Oct. 15: The Doctrine Of Christian Discovery And Domination, Colonizing Indigenous Peoples, And The State Of Maine
John Dieffenbacher-Krall, Chair of the Episcopal Committee on Indian Relations and former Executive Director of Maine Indian Tribal-State Commission
Chelsea Fairbank, PhD Candidate in Anthropology & Environmental Policy
Darren Ranco, Chair of Native American Programs and Associate Professor of Anthropology
The Doctrine of Christian Discovery and Domination comprises a worldview and promotes the legal and moral authority justifying the invasion and conquest of non-Christian lands. Historically, this Doctrine’s legal and moral authority derive from papal bulls, edicts and declarations, from the Pope of the Roman Catholic Church and the later use by Western Christendom’s secular leaders to reference the Doctrine to authorize their voyages of “discovery” into the New World. This Doctrine of Discovery forms the foundation of Federal Indian Law and the most important U.S. Supreme Court case affecting the Original Nations and Peoples of this land. The University of Maine exists on occupied Penobscot Indian Nation land legally justified via the Doctrine. Panelists will develop this program by presenting information on “Settler Colonialism, the Doctrine of Discovery, Capitalism, and Extractivism,” and on “the Doctrine of Discovery and the State of Maine.”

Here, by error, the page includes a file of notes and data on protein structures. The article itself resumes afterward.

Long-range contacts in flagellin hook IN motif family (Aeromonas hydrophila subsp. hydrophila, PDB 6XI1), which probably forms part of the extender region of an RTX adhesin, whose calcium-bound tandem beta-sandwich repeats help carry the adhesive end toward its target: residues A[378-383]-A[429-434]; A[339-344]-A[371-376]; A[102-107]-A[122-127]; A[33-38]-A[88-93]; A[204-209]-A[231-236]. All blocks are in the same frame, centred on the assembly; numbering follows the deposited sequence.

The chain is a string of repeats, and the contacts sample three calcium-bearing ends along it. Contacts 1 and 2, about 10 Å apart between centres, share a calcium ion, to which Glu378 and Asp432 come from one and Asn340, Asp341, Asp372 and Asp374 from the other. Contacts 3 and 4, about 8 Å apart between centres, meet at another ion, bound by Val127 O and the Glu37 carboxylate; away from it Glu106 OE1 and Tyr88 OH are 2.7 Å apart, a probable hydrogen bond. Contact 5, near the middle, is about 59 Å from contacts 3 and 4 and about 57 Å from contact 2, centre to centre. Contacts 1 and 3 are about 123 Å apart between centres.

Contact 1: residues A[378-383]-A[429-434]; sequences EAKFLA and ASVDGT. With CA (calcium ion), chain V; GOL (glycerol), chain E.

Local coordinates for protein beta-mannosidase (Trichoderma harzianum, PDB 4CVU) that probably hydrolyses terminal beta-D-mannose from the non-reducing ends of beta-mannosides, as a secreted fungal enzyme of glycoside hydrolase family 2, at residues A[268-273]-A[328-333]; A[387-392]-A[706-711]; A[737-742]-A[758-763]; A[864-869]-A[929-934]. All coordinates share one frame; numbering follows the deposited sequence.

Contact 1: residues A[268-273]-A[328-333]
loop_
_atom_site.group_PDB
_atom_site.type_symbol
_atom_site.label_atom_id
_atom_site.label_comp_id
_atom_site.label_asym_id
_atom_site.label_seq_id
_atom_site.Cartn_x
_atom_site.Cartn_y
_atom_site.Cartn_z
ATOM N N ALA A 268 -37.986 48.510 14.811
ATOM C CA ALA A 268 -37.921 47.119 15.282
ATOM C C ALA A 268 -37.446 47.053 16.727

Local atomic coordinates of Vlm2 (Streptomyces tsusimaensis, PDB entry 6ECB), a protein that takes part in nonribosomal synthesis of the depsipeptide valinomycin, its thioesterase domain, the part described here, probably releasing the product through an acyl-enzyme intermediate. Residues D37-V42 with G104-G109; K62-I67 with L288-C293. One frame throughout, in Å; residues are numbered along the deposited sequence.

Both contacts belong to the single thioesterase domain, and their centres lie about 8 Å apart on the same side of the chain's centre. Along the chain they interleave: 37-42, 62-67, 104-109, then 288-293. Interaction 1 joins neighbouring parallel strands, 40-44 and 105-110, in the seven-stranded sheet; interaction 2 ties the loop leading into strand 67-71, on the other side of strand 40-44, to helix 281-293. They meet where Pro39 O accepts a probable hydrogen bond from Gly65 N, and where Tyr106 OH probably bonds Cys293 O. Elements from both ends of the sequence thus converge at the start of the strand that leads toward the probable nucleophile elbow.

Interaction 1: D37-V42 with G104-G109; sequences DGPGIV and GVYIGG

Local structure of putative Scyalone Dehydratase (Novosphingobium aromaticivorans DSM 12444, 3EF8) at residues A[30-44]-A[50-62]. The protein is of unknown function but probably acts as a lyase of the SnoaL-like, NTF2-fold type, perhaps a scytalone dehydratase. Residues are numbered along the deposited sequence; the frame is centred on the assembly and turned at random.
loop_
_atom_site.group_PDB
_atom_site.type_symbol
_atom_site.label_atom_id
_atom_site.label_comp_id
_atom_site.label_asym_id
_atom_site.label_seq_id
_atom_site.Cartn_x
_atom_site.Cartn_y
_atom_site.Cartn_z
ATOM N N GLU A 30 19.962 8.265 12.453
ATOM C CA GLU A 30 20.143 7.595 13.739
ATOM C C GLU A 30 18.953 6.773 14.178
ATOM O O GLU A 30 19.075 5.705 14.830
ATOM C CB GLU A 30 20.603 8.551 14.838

Anyone interested in viewing The Doctrine of Christian Discovery and Domination, Colonizing
Indigenous Peoples, and the State of Maine held on 10/15 can do so two ways. You can access the link to the video and audio here. It is also posted under the program on the Socialist and Marxist Studies Series website, now under “recent programs” and immediately below the Doctrine of Christian Discovery and Domination, Colonizing Indigenous Peoples, and the State of Maine title.